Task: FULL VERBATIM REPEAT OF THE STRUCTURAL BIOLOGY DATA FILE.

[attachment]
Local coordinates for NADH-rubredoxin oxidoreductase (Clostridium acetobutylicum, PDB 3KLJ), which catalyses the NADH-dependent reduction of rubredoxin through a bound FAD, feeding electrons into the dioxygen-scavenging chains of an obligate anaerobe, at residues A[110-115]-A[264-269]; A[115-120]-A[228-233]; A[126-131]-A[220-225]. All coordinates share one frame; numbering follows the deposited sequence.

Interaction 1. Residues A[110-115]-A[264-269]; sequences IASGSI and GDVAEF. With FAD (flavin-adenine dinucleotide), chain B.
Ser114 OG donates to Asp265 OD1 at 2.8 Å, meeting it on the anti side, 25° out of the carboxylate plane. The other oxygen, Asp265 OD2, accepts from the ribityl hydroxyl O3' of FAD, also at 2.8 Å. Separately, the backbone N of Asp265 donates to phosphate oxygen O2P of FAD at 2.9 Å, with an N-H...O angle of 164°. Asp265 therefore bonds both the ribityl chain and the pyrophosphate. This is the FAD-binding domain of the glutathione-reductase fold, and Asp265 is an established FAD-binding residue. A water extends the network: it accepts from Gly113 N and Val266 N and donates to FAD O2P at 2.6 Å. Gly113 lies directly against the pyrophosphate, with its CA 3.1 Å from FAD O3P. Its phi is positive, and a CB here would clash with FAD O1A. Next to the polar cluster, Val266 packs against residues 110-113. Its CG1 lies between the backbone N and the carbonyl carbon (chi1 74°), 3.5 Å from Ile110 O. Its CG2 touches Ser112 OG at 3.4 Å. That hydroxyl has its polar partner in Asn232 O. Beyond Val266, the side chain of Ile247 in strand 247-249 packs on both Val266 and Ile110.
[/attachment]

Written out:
Local coordinates for NADH-rubredoxin oxidoreductase (Clostridium acetobutylicum, PDB 3KLJ), which catalyses the NADH-dependent reduction of rubredoxin through a bound FAD, feeding electrons into the dioxygen-scavenging chains of an obligate anaerobe, at residues A[110-115]-A[264-269]; A[115-120]-A[228-233]; A[126-131]-A[220-225]. All coordinates share one frame; numbering follows the deposited sequence.

Interaction 1. Residues A[110-115]-A[264-269]; sequences IASGSI and GDVAEF. With FAD (flavin-adenine dinucleotide), chain B.
Ser114 OG donates to Asp265 OD1 at 2.8 Å, meeting it on the anti side, 25° out of the carboxylate plane. The other oxygen, Asp265 OD2, accepts from the ribityl hydroxyl O3' of FAD, also at 2.8 Å. Separately, the backbone N of Asp265 donates to phosphate oxygen O2P of FAD at 2.9 Å, with an N-H...O angle of 164°. Asp265 therefore bonds both the ribityl chain and the pyrophosphate. This is the FAD-binding domain of the glutathione-reductase fold, and Asp265 is an established FAD-binding residue. A water extends the network: it accepts from Gly113 N and Val266 N and donates to FAD O2P at 2.6 Å. Gly113 lies directly against the pyrophosphate, with its CA 3.1 Å from FAD O3P. Its phi is positive, and a CB here would clash with FAD O1A. Next to the polar cluster, Val266 packs against residues 110-113. Its CG1 lies between the backbone N and the carbonyl carbon (chi1 74°), 3.5 Å from Ile110 O. Its CG2 touches Ser112 OG at 3.4 Å. That hydroxyl has its polar partner in Asn232 O. Beyond Val266, the side chain of Ile247 in strand 247-249 packs on both Val266 and Ile110.